Speaking in Brussels, Scottish National Party (SNP) leader Nicola Sturgeon was asked by this website if there was a “Plan B” if, as expected, UK Prime Minister Boris Johnson continues to refuse to allow another referendum on Scottish independence.
She told The Parliament Magazine, “This is an issue of democracy and if support for a referendum continues to rise as it has been doing, no amount of bluff and bluster from Boris Johnson will be able to stand in our way.”
She notably did not specify, though, what, if any, plans she or her party might have if such an eventuality did not happen.
In a keynote speech to an audience of EU officials and experts at the European Policy Centre (EPC), she said, “It is always wonderful to be in Brussels, but today it is also quite emotional as this is the first time I have been here - or indeed anywhere outside Scotland - since the UK left the European Union ten days ago.”
“Brexit was a sad matter for me, and for many people in Scotland and indeed across the UK.”
She said she was “especially struck” when she saw the last session of Parliament to be attended by MEPs from the UK, saying, “The sincerity, grace and goodwill of the speeches from people such as Guy Verhofstadt and Ursula von der Leyen was in itself impressive. But I think for many people – and perhaps particularly for many people in Scotland – the most moving moment of all was at the very end, when MEPs from all parties and all countries stood together to sing Auld Lang Syne.”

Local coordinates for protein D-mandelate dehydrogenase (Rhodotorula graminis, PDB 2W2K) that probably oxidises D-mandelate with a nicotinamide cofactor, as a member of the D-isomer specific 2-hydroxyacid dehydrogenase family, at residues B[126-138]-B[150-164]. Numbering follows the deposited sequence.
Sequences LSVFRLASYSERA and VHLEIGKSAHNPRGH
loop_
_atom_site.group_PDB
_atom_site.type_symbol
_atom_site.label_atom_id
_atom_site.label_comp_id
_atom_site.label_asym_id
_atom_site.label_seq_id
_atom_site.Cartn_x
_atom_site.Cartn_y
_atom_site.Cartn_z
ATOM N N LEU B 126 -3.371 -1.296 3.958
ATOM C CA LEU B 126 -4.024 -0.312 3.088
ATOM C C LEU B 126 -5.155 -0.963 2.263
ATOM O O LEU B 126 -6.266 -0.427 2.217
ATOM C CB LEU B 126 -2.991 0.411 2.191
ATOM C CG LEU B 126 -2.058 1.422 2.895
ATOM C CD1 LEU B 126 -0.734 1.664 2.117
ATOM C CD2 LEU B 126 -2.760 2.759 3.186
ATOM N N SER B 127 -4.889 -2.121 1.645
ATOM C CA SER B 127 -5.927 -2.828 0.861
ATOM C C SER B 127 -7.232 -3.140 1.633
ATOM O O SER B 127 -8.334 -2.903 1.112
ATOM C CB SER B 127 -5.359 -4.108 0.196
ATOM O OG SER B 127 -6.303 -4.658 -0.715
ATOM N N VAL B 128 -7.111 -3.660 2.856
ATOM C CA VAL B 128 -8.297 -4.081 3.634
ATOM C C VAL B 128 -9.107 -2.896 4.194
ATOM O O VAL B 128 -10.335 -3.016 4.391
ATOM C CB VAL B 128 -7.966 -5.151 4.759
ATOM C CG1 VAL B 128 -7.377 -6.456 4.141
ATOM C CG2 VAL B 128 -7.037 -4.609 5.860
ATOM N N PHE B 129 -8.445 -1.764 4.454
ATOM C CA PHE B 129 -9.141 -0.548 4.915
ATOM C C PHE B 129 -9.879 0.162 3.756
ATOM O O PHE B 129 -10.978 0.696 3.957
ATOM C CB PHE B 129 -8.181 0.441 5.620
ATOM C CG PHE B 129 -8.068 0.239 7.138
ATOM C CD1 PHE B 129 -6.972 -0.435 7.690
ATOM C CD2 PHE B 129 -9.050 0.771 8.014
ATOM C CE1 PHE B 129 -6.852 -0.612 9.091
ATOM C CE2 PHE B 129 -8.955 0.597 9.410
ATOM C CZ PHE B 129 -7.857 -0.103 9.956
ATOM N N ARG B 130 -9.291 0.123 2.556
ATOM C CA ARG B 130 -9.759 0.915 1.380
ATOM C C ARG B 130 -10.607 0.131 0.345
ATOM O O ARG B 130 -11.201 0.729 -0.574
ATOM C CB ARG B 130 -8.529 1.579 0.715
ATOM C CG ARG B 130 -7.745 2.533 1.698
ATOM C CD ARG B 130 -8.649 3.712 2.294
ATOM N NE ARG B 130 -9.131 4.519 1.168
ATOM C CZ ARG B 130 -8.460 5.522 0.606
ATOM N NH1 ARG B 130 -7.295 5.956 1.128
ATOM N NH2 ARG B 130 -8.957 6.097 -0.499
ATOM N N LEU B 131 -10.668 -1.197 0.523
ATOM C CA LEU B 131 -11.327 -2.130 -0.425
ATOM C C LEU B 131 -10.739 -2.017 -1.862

“That scene - one of solidarity and friendship - encapsulated many of the values the Scottish Government and many of the people in Scotland most cherish about the EU.”
“This is an issue of democracy and if support for a referendum continues to rise as it has been doing, no amount of bluff and bluster from Boris Johnson will be able to stand in our way” Nicola Sturgeon